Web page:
"Let's say you have $10,000 in cash, and $10,000 in credit card debt, and $100,000 in assets," Chany says. "If you plan to use the cash to pay off the debt, but you turn in the (FAFSA) forms beforehand, you're going to be assessed for that cash. But if you pay off your debt before you turn in the form, you could be eligible for more aid."
Enlist help from relatives
"Grandparents can gift money to 529 accounts without having the same restrictions on gift tax that you would have on other types of financial gifts," says Darrell Canby, president of Canby Financial Advisors in Framingham, Mass.
The financial aid website FinAid.org reports that individuals can give financial gifts up to $13,000 per year per beneficiary to a 529 plan without paying a gift tax. For married couples, the benchmark is $26,000.
All 529 plans come with an additional caveat that allows donors to give a financial gift of up to five years' of funds at a time -- $65,000 for individuals, $130,000 for married couples -- without incurring gift tax as long as the total amount of the gift averages out to $13,000 per year over a five-year period. That means that if a relative donates $50,000 to your child's 529 in 2011, he can only donate $15,000 over the next four years.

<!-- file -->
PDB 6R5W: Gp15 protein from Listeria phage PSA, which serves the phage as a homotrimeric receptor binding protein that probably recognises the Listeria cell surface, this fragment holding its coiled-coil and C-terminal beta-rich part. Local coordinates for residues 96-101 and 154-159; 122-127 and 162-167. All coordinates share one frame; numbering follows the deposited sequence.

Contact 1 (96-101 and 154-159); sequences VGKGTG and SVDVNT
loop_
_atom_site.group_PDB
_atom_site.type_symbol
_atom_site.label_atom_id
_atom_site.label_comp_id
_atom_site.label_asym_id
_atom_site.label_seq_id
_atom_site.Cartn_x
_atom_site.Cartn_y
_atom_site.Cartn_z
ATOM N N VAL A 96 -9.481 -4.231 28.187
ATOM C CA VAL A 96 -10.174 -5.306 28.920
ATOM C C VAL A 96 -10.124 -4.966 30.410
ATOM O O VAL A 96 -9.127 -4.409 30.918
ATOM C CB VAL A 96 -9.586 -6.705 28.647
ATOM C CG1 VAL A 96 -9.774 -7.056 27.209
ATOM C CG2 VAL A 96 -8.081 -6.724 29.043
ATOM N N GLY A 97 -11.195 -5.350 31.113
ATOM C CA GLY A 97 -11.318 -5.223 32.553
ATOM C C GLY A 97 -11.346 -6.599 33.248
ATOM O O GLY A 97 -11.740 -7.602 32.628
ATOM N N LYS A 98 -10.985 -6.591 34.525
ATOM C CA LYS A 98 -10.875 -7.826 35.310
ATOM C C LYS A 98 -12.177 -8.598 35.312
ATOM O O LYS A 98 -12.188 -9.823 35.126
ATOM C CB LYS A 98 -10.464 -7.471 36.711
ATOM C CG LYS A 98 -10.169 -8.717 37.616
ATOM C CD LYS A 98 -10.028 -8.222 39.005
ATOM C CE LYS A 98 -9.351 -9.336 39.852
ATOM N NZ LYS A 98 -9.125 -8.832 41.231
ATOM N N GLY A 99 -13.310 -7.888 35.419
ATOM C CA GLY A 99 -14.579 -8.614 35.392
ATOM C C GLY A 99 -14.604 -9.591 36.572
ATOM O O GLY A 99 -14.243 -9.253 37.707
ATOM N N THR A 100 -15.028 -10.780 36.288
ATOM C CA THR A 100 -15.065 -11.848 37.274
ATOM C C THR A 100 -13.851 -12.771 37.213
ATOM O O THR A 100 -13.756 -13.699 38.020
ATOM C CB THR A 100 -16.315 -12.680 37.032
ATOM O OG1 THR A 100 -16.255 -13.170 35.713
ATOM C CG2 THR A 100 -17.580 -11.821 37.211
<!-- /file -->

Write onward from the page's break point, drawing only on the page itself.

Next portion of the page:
Maximize your income
In addition to limiting post-college loan payments, there are several programs designed to help low-income borrowers make it through school. According to FinAid.org, parents with an adjusted gross income of $50,000 or less who live in households where all family members are eligible to fill out an IRS 1040A or 1040EZ form can apply for a simplified needs test, which removes assets from the federal needs formula and makes applicants eligible for more aid.
Parents who gross under $30,000 per year automatically have an expected family contribution of zero and are guaranteed to receive the full Pell Grant. Parents also can maximize their income by taking advantage of matching-grant programs available through 10 state 529 plans. To receive the match, parents kick in a certain level of savings -- usually up to $500 -- and receive some level of state contribution.
Find the right schools
To make paying for college a bit easier on the wallet, investigate tuition-free institutions such as the Cooper Union* for the Advancement of Science and Art in New York, the Webb Institute in Glen Cove, N.Y., and Franklin W. Olin College of Engineering in Needham, Mass., as well as any of the seven work colleges through the U.S. that offer free or reduced tuition in exchange for student work.
Students can also check out "no loans" schools that promise to fulfill a student's determined financial need through grants, scholarships and work-study jobs without forcing them to take out student loans, according to the college-accessibility think tank, Project on Student Debt, in Oakland, Calif.
*The Cooper Union recently changed its policy and will begin charging tuition to freshmen starting in fall 2014.